SAN SALVADOR (Reuters) - The woman at the center of an abortion controversy in El Salvador will be granted a Caesarean section to end a pregnancy endangering her life and avoid breaking the law in the Central American nation.
El Salvador's health ministry said late on Thursday doctors attending the woman, who uses the name "Beatriz" to protect her identity, could perform a Caesarean to remove her malformed fetus and circumvent an abortion, which is illegal there.
The announcement came after a non-binding resolution by the Inter-American Court of Human Rights that called on El Salvador act to save the life of the 22-year-old woman after it denied her an abortion.
El Salvador banned all types of abortion in 1999, but Beatriz's fetus has a serious condition known as anencephaly that results in only partial brain development. Such a fetus has little or no chance of surviving after birth.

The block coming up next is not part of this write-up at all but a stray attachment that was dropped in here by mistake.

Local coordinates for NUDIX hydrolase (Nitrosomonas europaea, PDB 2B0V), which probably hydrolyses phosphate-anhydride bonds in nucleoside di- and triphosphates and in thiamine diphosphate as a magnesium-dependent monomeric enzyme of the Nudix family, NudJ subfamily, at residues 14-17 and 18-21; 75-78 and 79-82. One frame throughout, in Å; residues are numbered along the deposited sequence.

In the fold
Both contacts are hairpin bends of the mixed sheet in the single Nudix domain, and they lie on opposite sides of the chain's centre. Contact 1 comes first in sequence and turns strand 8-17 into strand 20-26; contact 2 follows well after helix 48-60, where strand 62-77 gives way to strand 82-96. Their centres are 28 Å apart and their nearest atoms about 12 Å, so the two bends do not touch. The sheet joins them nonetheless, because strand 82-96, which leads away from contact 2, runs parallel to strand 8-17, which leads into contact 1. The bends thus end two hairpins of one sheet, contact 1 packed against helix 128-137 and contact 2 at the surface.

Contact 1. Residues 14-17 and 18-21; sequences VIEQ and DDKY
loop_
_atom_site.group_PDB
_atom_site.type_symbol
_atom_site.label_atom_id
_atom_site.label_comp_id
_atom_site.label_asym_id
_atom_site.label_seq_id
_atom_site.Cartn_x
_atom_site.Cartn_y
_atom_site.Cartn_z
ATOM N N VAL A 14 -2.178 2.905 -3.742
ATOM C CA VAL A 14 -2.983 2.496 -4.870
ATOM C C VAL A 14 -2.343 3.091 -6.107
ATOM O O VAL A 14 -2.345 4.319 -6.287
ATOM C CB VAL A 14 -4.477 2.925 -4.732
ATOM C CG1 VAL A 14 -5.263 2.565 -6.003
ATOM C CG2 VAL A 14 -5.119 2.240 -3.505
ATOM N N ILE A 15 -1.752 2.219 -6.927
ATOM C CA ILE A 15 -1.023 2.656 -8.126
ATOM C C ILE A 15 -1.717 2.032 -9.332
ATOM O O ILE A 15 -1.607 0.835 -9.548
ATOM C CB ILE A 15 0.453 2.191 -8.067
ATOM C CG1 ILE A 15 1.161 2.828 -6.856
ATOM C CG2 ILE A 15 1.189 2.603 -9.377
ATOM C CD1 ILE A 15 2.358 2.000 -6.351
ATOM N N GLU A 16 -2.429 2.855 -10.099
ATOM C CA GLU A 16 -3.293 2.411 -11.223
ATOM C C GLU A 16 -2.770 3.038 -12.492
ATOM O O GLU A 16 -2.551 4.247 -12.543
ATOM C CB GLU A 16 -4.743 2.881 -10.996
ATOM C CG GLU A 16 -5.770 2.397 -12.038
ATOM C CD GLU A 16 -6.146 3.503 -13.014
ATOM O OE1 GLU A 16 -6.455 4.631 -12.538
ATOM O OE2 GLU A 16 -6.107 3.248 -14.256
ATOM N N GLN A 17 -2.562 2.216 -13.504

Beatriz, who is 26 weeks pregnant, suffers from lupus and kidney problems, posing a grave threat to her own health.
"I feel good because next week they will perform (a Caesarean). Right now, the doctors have not told me anything, but I believe everything will work out fine," she said in a brief phone interview with Reuters late on Thursday.
The Caesarean section offers El Salvador a way out of the legal wrangle surrounding Beatriz's desire for an abortion.
This week El Salvador's Supreme Court rejected an appeal to grant one on the grounds it breached the constitution.
The case has drawn attention to abortion in El Salvador and attitudes towards the procedure in predominantly Roman Catholic Latin America. Some countries such as Colombia are relaxing their rules in order to permit abortions in the case of rape.
Writing by Simon Gardner; Editing by Dave Graham and Vicki Allen